The Best Way to Invest £15k

When it comes to investing, there has never been so much choice. From ISAs and bonds to pensions and P2P lending, it can be confusing to know how to invest £15k.

This guide looks at several ways to invest £15k, revealing the pros and cons of some of the best investment options. The best way will always depend on your personal circumstances.

CHoosing where to invest a £15k lump sum is a tough choice for most investors

Cash ISA

This investment option is the most popular type of ISA when it comes to sheltering savings and other other investments from income tax.

With a basic ISA, you are limited to investing a maximum of £20,000 as of April 2017, but any interest that you gain from a cash ISA is free from income tax.

Some of the best rates for cash ISAs pay up to 1.85% per annum, but this can vary depending on whether you choose a fixed or variable rate account.

Fixed rate ISAs are a safer option, with providers generally offering interest rates of between 1% and 1.85% fixed for up to five years. Variable rates usually rise and fall in accordance with the Bank of England’s rates, so you could make more interest, but you could equally make less or potentially lose money, depending on the state of the economy.

If you have managed to fill your ISA allowance, then other popular options are bonds, which could be fixed rate options and include higher risk corporate bonds as well as those protected by the FSCS.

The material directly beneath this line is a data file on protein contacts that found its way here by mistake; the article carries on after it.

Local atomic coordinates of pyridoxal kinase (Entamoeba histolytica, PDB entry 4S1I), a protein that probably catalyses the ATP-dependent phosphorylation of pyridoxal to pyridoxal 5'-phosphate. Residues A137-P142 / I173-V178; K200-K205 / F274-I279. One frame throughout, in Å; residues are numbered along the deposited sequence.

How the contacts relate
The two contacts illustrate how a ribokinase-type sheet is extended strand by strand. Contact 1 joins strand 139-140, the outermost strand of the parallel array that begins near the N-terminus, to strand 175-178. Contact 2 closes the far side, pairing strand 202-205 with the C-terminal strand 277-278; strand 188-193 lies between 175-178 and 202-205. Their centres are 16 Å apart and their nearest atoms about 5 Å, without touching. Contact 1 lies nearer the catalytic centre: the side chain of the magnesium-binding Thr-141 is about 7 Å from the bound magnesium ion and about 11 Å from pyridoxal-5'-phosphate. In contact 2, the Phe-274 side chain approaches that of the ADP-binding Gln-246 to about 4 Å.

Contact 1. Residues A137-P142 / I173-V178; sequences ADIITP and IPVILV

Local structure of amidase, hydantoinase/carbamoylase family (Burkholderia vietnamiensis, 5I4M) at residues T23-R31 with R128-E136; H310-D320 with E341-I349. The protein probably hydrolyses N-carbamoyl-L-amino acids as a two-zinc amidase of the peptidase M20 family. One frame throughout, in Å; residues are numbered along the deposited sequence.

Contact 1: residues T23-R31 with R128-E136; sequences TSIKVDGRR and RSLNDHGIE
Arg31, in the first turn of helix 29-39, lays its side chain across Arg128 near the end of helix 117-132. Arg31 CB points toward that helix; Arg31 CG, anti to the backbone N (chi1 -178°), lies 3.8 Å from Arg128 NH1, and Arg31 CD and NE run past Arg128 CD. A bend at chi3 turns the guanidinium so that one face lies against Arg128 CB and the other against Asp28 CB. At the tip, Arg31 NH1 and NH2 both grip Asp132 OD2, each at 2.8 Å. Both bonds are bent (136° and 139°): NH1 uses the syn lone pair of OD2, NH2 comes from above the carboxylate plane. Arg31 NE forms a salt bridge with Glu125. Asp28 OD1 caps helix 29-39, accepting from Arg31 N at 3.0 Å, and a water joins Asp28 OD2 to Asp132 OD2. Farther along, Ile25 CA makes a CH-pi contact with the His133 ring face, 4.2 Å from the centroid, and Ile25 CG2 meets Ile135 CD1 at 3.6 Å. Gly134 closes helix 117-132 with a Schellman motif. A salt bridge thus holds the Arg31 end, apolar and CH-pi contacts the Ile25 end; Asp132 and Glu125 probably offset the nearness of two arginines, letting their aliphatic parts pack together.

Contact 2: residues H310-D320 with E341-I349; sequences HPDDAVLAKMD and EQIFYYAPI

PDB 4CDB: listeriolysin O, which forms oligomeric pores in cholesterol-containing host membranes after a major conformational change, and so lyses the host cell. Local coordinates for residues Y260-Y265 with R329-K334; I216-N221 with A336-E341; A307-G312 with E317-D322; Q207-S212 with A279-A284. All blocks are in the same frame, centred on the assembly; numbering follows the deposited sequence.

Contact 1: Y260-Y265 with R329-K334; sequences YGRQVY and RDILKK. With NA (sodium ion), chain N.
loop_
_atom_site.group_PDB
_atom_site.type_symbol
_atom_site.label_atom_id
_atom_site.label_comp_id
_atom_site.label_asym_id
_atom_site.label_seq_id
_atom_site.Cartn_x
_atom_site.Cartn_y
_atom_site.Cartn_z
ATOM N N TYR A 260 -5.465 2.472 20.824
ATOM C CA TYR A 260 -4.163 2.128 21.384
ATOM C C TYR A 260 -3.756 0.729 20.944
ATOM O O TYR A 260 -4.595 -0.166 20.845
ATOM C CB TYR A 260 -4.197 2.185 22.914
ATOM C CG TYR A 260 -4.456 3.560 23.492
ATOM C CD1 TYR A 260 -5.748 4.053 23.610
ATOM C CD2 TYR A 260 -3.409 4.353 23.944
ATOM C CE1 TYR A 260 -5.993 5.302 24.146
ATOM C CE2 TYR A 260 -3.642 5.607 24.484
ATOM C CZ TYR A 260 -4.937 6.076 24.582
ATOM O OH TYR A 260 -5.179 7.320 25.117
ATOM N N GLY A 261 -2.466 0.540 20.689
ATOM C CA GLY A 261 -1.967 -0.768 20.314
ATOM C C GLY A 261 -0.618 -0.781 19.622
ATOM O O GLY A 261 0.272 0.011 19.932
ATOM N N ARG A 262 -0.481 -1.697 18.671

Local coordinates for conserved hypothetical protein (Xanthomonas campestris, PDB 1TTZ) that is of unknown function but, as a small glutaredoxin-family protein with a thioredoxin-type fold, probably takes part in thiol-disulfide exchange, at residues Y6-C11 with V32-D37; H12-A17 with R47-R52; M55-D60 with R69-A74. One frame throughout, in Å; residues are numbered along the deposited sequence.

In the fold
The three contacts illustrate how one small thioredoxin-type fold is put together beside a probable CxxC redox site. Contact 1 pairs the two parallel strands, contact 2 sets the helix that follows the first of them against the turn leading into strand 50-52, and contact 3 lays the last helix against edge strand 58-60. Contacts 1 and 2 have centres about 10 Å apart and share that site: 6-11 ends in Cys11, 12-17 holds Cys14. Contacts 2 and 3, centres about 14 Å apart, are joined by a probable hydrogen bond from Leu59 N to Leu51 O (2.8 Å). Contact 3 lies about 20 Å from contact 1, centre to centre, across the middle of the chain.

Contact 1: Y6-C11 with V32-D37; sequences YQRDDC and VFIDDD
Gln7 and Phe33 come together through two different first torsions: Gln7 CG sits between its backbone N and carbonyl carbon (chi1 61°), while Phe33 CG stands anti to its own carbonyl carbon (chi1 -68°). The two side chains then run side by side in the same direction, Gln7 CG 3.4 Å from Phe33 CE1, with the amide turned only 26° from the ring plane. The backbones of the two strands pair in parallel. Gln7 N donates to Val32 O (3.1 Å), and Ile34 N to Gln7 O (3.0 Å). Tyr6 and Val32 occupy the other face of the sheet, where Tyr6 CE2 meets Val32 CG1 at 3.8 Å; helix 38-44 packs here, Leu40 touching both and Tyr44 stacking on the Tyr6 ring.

It’s important to understand the current inflation rate and what your cash ISA is currently paying. It is always worth reviewing old ISA accounts which may be on a poor rate. It can be simple to switch the funds into a different account, but be aware of your allowance.

Fixed-Rate Bonds

Fixed-rate bonds are an option for an investor with a lump sum who does not need access to the cash. Bond interest is known as a coupon and is most often paid either quarterly or yearly.

For those looking at the short term, there are 1 year fixed rate bonds available, but it’s usually possible to get better rates on longer terms.

Different types of bonds are regulated differently and have different levels of risk, so it’s worth reading and understanding each item in detail before making any final decision.

Stocks and Shares ISA

Stocks and Shares ISAs are similar to cash ISAs in the fact that you can save up to £20,000, but they have some key differences.

While cash ISAs gain interest based on fixed or variable interest rates, stocks and shares ISAs gain income through stocks and shares investments. It’s possible to invest in a fund, which picks the stocks for you, or you can purchase stocks directly.

Stocks and shares value can increase through equity growth, or pay income via dividends to investors. There are funds available that accumulate by reinvesting any income from dividends, and also those that can pay the cash into your account. Of course shares can also decrease in value, so it’s possible to lose money if you were to sell at a lower share value than you originally purchased it for.